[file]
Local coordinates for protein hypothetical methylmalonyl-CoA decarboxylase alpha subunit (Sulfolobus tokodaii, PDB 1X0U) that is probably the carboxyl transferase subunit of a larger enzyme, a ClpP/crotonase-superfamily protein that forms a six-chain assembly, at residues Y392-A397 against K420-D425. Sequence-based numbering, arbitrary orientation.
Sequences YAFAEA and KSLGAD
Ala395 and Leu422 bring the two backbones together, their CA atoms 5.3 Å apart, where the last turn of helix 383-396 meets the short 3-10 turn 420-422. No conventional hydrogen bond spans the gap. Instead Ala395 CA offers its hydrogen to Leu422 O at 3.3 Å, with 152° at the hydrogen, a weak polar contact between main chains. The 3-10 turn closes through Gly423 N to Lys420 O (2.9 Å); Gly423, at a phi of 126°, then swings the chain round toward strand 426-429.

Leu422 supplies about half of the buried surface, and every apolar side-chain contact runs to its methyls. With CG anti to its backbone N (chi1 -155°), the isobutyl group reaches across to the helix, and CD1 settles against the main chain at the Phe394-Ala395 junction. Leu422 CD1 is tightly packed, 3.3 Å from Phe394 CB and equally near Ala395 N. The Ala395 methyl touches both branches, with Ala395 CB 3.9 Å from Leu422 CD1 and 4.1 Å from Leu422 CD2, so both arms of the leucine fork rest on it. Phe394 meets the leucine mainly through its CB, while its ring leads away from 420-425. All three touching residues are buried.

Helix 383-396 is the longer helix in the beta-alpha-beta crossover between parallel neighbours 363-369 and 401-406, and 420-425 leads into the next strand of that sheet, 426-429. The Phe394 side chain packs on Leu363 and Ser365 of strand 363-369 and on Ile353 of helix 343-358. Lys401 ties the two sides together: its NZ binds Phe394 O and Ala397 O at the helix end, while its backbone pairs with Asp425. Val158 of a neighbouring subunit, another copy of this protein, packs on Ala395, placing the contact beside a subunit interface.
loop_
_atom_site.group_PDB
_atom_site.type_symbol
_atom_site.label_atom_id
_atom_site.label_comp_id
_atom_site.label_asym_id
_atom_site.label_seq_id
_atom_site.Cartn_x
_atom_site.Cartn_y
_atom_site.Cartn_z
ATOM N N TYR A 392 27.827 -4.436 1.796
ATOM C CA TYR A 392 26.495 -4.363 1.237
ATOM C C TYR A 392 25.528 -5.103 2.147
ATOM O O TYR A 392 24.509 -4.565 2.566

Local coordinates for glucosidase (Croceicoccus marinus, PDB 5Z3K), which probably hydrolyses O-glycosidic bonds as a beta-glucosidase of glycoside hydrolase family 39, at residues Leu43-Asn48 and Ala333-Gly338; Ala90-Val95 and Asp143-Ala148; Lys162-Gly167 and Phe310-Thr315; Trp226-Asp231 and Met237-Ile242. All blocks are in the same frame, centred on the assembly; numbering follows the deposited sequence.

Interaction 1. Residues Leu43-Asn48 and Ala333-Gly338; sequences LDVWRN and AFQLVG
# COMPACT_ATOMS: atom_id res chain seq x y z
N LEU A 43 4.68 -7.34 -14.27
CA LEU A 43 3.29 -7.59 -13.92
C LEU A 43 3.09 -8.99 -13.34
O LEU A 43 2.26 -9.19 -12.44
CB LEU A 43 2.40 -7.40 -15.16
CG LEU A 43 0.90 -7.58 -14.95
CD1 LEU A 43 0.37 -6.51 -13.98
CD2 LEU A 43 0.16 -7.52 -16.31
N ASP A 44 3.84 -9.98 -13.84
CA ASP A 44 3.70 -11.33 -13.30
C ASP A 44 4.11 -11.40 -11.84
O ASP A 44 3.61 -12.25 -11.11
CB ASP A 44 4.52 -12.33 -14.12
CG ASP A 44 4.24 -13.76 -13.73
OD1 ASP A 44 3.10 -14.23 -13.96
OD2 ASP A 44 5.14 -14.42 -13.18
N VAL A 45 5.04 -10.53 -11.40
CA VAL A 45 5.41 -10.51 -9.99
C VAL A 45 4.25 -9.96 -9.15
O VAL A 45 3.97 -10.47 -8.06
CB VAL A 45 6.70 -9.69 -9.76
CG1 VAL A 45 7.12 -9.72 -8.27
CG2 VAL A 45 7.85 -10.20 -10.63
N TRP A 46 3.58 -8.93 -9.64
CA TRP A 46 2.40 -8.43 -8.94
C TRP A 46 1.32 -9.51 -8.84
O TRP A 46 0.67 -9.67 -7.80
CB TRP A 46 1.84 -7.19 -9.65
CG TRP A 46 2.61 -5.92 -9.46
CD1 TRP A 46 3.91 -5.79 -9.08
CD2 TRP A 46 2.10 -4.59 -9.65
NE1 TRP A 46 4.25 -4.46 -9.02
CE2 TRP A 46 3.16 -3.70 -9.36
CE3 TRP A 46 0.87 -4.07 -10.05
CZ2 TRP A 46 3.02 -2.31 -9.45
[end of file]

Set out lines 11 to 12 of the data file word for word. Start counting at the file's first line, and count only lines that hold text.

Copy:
_atom_site.label_asym_id
_atom_site.label_seq_id